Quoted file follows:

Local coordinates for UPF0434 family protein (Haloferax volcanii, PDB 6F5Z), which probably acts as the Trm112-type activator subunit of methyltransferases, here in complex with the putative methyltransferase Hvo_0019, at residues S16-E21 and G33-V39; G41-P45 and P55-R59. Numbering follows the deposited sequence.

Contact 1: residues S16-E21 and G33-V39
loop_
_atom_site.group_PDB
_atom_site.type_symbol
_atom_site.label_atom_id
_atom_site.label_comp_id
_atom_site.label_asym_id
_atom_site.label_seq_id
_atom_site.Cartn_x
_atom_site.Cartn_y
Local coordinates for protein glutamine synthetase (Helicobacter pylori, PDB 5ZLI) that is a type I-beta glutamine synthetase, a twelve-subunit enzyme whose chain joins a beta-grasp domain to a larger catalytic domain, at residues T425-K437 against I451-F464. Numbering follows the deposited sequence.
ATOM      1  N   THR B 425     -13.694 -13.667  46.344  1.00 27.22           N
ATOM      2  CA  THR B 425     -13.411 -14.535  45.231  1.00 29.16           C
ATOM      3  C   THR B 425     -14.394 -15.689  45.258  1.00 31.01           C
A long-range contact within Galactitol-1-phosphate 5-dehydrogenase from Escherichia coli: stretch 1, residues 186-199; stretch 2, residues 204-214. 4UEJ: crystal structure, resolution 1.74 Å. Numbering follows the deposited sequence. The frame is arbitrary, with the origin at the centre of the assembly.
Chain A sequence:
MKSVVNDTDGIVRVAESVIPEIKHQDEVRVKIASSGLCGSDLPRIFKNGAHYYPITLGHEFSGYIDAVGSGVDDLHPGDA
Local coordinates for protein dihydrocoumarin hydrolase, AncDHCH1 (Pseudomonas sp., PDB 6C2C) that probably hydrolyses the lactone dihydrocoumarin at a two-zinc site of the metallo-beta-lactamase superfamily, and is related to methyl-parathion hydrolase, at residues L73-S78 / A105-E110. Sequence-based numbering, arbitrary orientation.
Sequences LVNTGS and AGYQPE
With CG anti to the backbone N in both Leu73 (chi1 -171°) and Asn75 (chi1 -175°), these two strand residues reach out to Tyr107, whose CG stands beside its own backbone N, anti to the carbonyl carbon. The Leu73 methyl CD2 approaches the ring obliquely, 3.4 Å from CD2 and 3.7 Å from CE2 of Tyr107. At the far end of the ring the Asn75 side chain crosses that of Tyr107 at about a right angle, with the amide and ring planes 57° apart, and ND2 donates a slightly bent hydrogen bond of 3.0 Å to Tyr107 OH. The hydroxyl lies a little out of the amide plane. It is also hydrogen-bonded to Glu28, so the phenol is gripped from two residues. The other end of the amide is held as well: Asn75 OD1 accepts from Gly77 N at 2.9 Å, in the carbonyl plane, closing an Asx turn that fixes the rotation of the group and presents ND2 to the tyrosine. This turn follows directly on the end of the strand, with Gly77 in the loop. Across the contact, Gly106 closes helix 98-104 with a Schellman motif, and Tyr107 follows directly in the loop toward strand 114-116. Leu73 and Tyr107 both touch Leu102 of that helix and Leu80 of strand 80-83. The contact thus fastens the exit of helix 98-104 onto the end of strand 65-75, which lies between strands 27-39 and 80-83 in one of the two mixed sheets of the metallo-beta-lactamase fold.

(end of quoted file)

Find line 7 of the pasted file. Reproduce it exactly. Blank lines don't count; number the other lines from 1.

_atom_site.label_comp_id